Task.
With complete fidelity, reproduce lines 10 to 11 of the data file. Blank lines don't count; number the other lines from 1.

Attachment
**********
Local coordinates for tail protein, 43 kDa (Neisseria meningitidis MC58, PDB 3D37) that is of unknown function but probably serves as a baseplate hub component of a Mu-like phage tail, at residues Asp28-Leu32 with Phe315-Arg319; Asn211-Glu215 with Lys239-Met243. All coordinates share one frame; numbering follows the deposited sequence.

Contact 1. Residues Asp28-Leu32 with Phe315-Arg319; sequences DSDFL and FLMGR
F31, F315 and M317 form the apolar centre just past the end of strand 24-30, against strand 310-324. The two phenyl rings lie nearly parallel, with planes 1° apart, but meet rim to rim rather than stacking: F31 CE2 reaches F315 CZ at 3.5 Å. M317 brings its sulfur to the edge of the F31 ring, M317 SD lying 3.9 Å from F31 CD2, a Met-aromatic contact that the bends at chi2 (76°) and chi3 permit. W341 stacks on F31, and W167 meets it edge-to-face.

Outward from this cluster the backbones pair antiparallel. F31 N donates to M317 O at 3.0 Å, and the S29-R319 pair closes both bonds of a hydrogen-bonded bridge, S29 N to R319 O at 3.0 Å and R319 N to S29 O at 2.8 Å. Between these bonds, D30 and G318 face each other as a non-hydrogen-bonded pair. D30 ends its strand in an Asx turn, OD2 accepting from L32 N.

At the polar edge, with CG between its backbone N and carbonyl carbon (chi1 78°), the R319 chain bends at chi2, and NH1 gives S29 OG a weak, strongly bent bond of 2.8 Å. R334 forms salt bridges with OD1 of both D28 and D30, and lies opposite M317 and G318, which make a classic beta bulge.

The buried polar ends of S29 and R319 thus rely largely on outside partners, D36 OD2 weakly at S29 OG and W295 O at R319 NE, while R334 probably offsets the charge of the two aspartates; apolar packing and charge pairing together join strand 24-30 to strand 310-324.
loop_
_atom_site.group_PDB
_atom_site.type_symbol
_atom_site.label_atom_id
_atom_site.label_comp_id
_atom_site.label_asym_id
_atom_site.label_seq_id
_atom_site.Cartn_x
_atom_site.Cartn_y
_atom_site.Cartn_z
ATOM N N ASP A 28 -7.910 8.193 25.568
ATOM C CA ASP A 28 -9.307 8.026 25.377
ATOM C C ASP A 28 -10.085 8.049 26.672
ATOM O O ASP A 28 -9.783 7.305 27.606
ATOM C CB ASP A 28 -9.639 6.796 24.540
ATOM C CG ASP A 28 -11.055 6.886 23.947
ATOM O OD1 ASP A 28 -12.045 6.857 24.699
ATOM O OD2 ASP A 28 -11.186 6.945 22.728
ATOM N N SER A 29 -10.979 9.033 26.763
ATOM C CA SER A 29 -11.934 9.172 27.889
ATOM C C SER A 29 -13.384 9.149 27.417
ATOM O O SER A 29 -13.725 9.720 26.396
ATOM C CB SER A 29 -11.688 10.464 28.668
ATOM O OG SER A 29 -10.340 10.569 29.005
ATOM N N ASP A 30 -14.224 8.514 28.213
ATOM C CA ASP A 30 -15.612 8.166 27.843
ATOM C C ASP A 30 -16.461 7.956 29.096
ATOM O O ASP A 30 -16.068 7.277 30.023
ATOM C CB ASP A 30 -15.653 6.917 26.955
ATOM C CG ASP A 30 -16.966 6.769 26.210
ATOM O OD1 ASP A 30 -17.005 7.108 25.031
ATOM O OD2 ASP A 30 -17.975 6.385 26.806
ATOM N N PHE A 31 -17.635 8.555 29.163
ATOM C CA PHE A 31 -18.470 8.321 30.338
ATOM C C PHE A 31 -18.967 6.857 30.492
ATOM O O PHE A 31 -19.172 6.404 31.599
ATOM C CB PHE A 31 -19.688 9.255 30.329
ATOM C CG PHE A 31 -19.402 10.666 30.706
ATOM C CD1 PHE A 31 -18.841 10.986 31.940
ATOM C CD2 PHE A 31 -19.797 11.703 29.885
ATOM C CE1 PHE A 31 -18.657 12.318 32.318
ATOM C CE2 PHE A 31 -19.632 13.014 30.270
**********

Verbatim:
_atom_site.label_atom_id
_atom_site.label_comp_id